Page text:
June 9, 1948

PC

Thomas Langton Church

Progressive Conservative

Mr. CHURCH:

I do not come from Saskatchewan, and unlike some others, I do not intend to take any part in the affairs out there, and I know of no Toronto member who wants to. I want to bring three or four matters to the minister's attention. I shall just mention them without discussing them.

There has been a lot of trouble about what is and what is not a voluntary statement made by one in the custody of the police. It was referred to in the court of appeal for Ontario last year in connection with a Hamilton case. There should be some clarification of the law in that respect, to find out how far a police officer can go in examining a prisoner in his custody. For example, the other day the court of appeal dismissed the case of an Indian charged with murder because the Indian said he was talking in his sleep. Notwithstanding all that the chief justice said about it, how could it be a voluntary statement? Many people talk in their sleep. They are not conscious-or it is the operation of the subconscious; it was not voluntary. I cannot understand it.

The second thing is this. Parliament has no power to enforce its own laws across Canada. A couple of hundred thousand orders in council were passed during the two wars and the interval in between. Since confederation the enforcement of all federal laws that we pass, the statutes and the orders in council and their interpretation are left to the crown officers of the provinces. For this reason, every bill we pass has become a very heavy burden on the municipal police systems. In Australia a bonus and subvention are given to the large city of Sydney. When I looked it up some years ago it amounted to a subvention of $2,000,000. I believe the time has come when two things should be done. Either the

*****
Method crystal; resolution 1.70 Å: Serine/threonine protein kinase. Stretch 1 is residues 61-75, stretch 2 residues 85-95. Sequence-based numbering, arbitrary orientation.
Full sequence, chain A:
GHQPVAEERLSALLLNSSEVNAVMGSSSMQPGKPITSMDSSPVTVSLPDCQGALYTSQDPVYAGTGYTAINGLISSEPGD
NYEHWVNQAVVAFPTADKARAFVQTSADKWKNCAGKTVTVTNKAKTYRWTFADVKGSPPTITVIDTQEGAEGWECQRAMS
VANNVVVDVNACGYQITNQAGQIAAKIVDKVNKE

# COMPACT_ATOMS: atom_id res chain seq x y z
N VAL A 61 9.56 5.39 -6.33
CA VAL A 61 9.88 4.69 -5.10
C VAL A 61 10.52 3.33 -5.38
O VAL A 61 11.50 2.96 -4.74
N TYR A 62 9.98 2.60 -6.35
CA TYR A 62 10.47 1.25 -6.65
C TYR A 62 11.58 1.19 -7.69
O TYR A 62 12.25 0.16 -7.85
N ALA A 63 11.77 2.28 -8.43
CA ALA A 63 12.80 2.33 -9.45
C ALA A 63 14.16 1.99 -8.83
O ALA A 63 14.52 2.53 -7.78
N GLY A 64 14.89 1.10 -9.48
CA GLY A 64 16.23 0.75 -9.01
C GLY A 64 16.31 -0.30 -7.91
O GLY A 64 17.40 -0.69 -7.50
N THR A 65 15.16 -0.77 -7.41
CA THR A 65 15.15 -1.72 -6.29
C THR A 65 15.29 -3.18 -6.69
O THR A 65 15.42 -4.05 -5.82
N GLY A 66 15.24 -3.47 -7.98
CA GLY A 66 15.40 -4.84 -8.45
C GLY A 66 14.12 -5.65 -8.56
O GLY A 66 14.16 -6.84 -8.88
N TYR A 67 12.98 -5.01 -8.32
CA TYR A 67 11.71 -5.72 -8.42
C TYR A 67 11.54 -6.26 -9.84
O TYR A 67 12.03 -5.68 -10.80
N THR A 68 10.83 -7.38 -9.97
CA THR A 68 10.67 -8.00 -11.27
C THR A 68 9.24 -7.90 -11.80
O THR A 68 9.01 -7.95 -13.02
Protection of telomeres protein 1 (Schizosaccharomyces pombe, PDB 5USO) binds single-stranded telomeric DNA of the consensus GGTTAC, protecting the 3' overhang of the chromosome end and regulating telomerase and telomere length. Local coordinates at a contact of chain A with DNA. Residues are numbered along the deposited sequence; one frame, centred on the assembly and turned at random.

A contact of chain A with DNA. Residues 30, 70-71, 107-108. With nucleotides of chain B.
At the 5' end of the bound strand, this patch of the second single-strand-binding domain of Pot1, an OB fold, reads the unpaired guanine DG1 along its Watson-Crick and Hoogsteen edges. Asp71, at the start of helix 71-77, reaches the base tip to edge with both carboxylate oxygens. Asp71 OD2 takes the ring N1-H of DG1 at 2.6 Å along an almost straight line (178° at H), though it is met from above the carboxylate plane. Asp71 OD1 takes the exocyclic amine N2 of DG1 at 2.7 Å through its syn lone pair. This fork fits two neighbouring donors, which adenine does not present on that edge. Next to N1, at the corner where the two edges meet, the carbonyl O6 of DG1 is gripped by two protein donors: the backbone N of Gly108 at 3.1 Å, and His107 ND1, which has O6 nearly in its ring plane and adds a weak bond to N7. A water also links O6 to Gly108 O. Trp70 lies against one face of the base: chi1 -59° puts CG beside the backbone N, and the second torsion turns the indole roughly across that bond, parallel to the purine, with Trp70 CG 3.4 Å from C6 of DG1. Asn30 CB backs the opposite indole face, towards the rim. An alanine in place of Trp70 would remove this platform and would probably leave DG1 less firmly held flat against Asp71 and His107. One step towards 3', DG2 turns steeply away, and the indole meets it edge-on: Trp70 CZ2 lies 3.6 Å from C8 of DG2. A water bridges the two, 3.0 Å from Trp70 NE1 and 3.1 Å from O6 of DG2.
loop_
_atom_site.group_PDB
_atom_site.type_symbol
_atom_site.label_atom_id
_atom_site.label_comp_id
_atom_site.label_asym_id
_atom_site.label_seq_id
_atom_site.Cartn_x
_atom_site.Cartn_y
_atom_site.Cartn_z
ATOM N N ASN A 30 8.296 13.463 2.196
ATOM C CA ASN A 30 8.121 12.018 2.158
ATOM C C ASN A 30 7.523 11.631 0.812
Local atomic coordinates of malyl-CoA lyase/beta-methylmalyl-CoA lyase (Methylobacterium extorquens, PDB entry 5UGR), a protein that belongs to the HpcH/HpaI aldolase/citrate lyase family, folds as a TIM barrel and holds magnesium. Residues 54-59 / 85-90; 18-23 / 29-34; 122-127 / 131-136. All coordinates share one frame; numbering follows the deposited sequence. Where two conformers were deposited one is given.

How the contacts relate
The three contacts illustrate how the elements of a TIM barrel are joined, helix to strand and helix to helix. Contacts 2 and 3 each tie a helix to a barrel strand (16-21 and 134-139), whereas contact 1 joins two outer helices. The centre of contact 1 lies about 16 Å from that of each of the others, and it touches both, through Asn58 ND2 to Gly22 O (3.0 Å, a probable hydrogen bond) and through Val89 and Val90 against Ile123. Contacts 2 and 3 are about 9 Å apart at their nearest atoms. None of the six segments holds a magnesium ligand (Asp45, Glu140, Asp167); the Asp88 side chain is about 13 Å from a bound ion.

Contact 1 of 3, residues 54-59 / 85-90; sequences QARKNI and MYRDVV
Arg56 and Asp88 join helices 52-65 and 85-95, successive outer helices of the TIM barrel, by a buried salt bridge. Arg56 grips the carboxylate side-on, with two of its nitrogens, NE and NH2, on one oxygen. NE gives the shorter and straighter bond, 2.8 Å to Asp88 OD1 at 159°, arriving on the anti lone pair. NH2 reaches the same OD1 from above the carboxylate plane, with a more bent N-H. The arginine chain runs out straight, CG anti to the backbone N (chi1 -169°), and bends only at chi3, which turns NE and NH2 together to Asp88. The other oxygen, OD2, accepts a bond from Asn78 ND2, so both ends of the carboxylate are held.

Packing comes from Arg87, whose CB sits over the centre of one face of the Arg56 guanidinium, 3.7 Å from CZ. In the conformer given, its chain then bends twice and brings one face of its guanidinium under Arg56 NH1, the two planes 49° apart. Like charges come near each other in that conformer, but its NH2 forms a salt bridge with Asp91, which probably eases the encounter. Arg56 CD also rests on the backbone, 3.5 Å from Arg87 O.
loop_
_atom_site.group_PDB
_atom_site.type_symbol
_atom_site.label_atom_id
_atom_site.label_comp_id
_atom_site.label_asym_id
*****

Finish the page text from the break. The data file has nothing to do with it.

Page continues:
federal government should enforce its own federal laws, or it should give some bonus! subvention or subsidy to the police system, as they are doing all over the dominion today in many other matters involving section 92 of the British North America Act. A cash subsidy was given at confederation for the definite and specific purpose of maintaining municipal institutions and justice in the provinces. A duplicate municipal system has been foisted on the country by section 92. I hope this matter will be considered by the government during the parliamentary recess.

Many young people are in trouble today. It follows every great war. We all know wrhat the Addington administration said in 1801. That situation followed Pitt on down through to 1815, and it has followed every great war. It followed the Crimean war, the South African war and others. Many young people get into trouble, but they have no counsel. They roam all over the country looking for work, and my hon. friends capitalize on them later on. Steps should be taken for the improvement and betterment of the citizen. During the days of the depression a large number of high school students were roaming around looking for jobs, but no work was provided for them. The result was that they got into trouble. The police could not do anything about them, and some of them were cpm-mitted to jail.